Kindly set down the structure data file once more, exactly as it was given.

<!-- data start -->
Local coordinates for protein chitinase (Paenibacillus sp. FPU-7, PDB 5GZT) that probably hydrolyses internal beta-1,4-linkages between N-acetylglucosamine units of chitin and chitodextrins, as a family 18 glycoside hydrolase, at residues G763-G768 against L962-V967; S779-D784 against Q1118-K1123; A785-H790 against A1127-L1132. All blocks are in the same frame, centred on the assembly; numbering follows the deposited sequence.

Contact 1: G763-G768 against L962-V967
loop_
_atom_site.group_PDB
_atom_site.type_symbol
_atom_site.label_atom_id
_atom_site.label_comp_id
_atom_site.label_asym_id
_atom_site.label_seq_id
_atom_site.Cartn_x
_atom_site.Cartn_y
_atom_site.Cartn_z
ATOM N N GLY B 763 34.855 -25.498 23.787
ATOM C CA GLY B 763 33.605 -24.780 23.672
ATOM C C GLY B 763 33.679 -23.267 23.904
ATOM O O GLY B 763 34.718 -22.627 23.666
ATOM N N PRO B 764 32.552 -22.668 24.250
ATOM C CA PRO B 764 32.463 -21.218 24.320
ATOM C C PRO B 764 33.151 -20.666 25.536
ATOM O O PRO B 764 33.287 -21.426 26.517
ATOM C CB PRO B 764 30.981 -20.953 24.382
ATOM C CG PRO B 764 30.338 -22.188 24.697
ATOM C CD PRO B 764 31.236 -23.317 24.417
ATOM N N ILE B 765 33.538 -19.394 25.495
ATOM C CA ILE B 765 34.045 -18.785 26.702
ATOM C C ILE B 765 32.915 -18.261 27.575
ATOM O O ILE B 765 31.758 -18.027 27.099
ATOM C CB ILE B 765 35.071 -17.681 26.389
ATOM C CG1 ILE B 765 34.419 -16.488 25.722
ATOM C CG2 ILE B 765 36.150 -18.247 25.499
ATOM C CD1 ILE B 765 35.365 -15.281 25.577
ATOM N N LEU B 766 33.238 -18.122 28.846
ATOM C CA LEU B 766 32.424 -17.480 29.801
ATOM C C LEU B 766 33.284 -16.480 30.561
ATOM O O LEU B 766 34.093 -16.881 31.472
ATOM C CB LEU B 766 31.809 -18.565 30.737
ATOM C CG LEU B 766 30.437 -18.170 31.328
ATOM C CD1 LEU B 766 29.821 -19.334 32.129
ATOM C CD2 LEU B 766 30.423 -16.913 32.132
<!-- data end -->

Local coordinates for protein chitinase (Paenibacillus sp. FPU-7, PDB 5GZT) that probably hydrolyses internal beta-1,4-linkages between N-acetylglucosamine units of chitin and chitodextrins, as a family 18 glycoside hydrolase, at residues G763-G768 against L962-V967; S779-D784 against Q1118-K1123; A785-H790 against A1127-L1132. All blocks are in the same frame, centred on the assembly; numbering follows the deposited sequence.

Contact 1: G763-G768 against L962-V967
loop_
_atom_site.group_PDB
_atom_site.type_symbol
_atom_site.label_atom_id
_atom_site.label_comp_id
_atom_site.label_asym_id
_atom_site.label_seq_id
_atom_site.Cartn_x
_atom_site.Cartn_y
_atom_site.Cartn_z
ATOM N N GLY B 763 34.855 -25.498 23.787
ATOM C CA GLY B 763 33.605 -24.780 23.672
ATOM C C GLY B 763 33.679 -23.267 23.904
ATOM O O GLY B 763 34.718 -22.627 23.666
ATOM N N PRO B 764 32.552 -22.668 24.250
ATOM C CA PRO B 764 32.463 -21.218 24.320
ATOM C C PRO B 764 33.151 -20.666 25.536
ATOM O O PRO B 764 33.287 -21.426 26.517
ATOM C CB PRO B 764 30.981 -20.953 24.382
ATOM C CG PRO B 764 30.338 -22.188 24.697
ATOM C CD PRO B 764 31.236 -23.317 24.417
ATOM N N ILE B 765 33.538 -19.394 25.495
ATOM C CA ILE B 765 34.045 -18.785 26.702
ATOM C C ILE B 765 32.915 -18.261 27.575
ATOM O O ILE B 765 31.758 -18.027 27.099
ATOM C CB ILE B 765 35.071 -17.681 26.389
ATOM C CG1 ILE B 765 34.419 -16.488 25.722
ATOM C CG2 ILE B 765 36.150 -18.247 25.499
ATOM C CD1 ILE B 765 35.365 -15.281 25.577
ATOM N N LEU B 766 33.238 -18.122 28.846
ATOM C CA LEU B 766 32.424 -17.480 29.801
ATOM C C LEU B 766 33.284 -16.480 30.561
ATOM O O LEU B 766 34.093 -16.881 31.472
ATOM C CB LEU B 766 31.809 -18.565 30.737
ATOM C CG LEU B 766 30.437 -18.170 31.328
ATOM C CD1 LEU B 766 29.821 -19.334 32.129
ATOM C CD2 LEU B 766 30.423 -16.913 32.132